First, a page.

They take a ton of non-billable time
We all know that time is money, and perhaps the biggest pain point with RFPs is that they can take a ton of blood, sweat, and tears to put together. They take time, effort (and maybe some tears too) to execute. For smaller agencies in particular, you really have to evaluate if the time spent putting together an RFP will be worth the return. With the extra meetings, brainstorms, planning, and seemingly endless proofreads that go into RFPs on top of existing client work, it can be tough on teams that run lean and don’t have a dedicated proposal writer.
When you consider the fact that there is no guarantee you’ll get an account, why should billable client work suffer? Even if you do win the account (woo-hoo!), long-term plans presented in RFPs often have to be reworked anyway when new details come up. And don’t we know that client plans can change–rapidly!
To put it into dollars and sense (see what we did there?), author and TEDX speaker Cal Harrison reports that in Canada alone $5 billion is wasted on RFP responses each year, so just imagine what that means for the US or Europe?—yikes.
The pros of RFPs
They can be a solid starting point
Emphasis on starting point. When used as such, RFPs can be a good way for companies to open the door and start conversations with agencies. Companies that use RFPs as a starting point rather than a means to an end, can make RFPs beneficial to both parties. RFPs can be used to make sure you’re on the same page and ready for a deeper conversation. And forget about the million page document— RFPs can even be done in the form of a one-pager paired with (let’s not forget!), a real in-person or online chat, too. This way, no one’s time is wasted with a hardcore proposal—that, let’s face it, may not even be read cover to cover—before you even know if you’re the perfect pair.
They can help level the playing field
When the ask is crystal clear and all agencies responding to it do so with the parameters given (format, timeline, etc.), in theory, it can make it easier to decide which agency to go with. The thought behind this is that an RFP can make agencies that are vastly different, more comparable since they provide agencies with the exact same request.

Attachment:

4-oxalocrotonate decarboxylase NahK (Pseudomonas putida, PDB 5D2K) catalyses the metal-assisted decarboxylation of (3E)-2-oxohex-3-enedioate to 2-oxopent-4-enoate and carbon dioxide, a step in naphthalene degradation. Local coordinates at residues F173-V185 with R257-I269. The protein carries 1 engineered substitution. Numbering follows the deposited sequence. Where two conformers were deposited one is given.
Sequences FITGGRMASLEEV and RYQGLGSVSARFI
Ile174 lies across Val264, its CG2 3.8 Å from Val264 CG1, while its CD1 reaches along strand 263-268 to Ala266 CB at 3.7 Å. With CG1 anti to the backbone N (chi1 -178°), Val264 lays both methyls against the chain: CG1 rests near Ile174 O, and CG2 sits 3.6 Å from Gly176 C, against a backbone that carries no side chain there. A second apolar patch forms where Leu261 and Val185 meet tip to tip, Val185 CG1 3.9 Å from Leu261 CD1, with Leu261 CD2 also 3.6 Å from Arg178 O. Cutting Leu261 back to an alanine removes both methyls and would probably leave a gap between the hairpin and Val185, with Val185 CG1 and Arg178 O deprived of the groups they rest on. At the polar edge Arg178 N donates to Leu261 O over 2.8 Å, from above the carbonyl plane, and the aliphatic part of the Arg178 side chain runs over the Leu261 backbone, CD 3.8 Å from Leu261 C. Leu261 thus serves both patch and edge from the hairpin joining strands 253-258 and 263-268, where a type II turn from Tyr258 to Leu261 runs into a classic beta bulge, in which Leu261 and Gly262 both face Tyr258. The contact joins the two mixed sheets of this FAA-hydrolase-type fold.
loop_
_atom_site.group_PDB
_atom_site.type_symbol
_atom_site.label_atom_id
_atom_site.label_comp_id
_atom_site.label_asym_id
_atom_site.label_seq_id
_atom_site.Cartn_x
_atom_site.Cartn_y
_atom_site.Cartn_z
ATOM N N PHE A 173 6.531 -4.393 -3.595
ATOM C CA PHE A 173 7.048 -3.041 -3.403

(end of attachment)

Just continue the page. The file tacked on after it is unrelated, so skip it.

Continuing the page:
They can be ideal in multiple stakeholder situations
Similar to above, in these cases, RFPs can be beneficial because all the details outlining the ask are clearly identified and out on the table for stakeholders to see. With a process that is defined and well documented, it can be easier to get a whole bunch of stakeholders (with a whole bunch of opinions and busy schedules to boot) to agree on everything in one shot—a plan, and a budget.
Is an RFP right for your agency?
While it may look like the cons outweigh the pros, what it really comes down to is if an RFP is right for your agency and the stage your business is in now. A larger, more established agency with a team dedicated to proposal writing will have the hours to spare on an RFP, whereas an up-and-coming boutique agency with a full client roster may not.
All in all, whether you love them or hate them, one thing’s for sure–it may not be the end of RFPs, but soon enough, it may be the end of RFPs as we know them. In an era where agencies are far from traditional and increasingly specialized, a single document may no longer be enough to provide all of the info needed to find a strategic partner. This alone has many industry insiders asking for the traditional RFP process to evolve.
In the meantime, agencies and agency owners can and should be a part of the solution and evolution of RFPs. Start by looking at how to best pitch yourself to businesses. If your agency responds to RFPs, maybe you set some parameters around only leveraging proposals that really resonate with you and your team versus responding to them like it's your full-time job.
If a potential client is interested in working with you, perhaps focus on projects that let you “get your feet wet” first, and offer to execute a smaller project or campaign versus a year-long contract right off the bat. This way, you can have your work do the talking and make some revenue, too.
No matter what you do, know that your team is worthy of a true partnership and avoid anything that makes you feel even remotely close to a transaction. We’re all about working together, beautifully after all!